The Taming of the Shrew
RSC Theatre, Stratford-Upon-Avon
Tuesday 7th February 2012
The premise of The Taming of the Shrew is one that, fortunately, has not stood the test of time in its relevancy to the audience. A story of the persecution of a young woman because she is headstrong, willful and uncontrollable. She is married off by her worn out father to the first man who asks, who then precedes to emotionally beat her into submission. And all this is offered as a lighthearted comedy! But perhaps I am a cynic. The Director of the RSC's latest production has taken a more romantic view of the story, where the two main characters are misfit lovers, who would otherwise be lonely if it weren't for their being drawn to one another.
The entire acting space of the RST is transformed into an over-sized bed, complete with pillow-like mounds for the actors to climb up and down at one end, and an enormous blanket to cover the whole space.
Our Shrew, Kate (Lisa Dillon), was played with hateful venom and energy, at one point relieving herself directly onto the stage, and was a believable menace to behold. Her Tamer, Petruchio, played by David Caves, was calm and strong and seemed to take much amusement from the wrath of his young Shrew. Their scenes together were electric, performed with speed and grace. I did not, however, feel any of the love between them at any point in Kate's progression from Shrew to Wife, that should be the saving grace of her ordeal. At no point did their fighting take on an edge of flirtation on her part, and what could almost have been such from him came across as smug supremacy rather than affection.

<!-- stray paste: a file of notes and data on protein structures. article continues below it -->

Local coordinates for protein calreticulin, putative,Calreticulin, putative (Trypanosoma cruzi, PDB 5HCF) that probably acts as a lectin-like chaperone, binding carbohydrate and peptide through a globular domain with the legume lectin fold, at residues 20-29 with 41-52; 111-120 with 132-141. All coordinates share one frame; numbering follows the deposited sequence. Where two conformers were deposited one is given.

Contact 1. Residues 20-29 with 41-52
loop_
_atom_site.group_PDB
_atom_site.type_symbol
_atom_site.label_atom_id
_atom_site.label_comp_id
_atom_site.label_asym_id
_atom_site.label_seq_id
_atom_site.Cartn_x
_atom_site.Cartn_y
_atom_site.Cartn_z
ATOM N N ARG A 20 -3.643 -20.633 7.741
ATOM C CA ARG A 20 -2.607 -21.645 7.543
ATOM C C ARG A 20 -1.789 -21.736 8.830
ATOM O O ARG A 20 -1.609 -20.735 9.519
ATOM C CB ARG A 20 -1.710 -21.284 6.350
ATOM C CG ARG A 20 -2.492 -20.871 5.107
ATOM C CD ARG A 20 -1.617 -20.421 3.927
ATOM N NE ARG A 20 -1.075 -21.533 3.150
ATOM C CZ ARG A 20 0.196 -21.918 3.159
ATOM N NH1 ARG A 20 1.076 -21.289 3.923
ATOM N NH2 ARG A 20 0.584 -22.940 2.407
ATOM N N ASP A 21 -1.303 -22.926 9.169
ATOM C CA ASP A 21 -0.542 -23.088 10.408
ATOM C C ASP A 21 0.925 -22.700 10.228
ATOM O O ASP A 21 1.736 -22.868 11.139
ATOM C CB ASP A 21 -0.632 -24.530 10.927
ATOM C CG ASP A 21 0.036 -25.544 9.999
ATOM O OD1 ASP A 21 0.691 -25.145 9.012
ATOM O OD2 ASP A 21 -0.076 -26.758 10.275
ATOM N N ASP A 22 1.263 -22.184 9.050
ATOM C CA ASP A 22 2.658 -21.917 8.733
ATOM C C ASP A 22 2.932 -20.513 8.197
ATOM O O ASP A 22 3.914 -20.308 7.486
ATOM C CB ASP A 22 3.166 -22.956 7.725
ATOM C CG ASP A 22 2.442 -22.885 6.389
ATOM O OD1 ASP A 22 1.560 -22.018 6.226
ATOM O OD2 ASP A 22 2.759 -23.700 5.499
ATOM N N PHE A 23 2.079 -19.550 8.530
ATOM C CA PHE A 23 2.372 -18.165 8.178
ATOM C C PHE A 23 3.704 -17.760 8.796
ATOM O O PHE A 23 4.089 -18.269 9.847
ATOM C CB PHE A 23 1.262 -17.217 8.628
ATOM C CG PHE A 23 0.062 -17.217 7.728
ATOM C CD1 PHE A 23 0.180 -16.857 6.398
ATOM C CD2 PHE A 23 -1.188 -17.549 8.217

Bianca (Elizabeth Cadwallader) and her trio of love-interests were wonderful. Amusing, energetic and typically Shakespearean in their confusion and disguise, all the scenes in this storyline were engaging and enjoyably comical.
The real winner comically however was outside of the play-within-a-play, which dominates the vast majority of the action, in the character of Christopher Sly (Nick Holder). His deception and subsequent confusion in the very first scene were hilarious. He remained on stage throughout the entire first act, laying under various sections of the stage-bed watching the action. The removal of his underwear and resultant running around half-naked was a simple, inspired idea that left the audience laughing into the interval.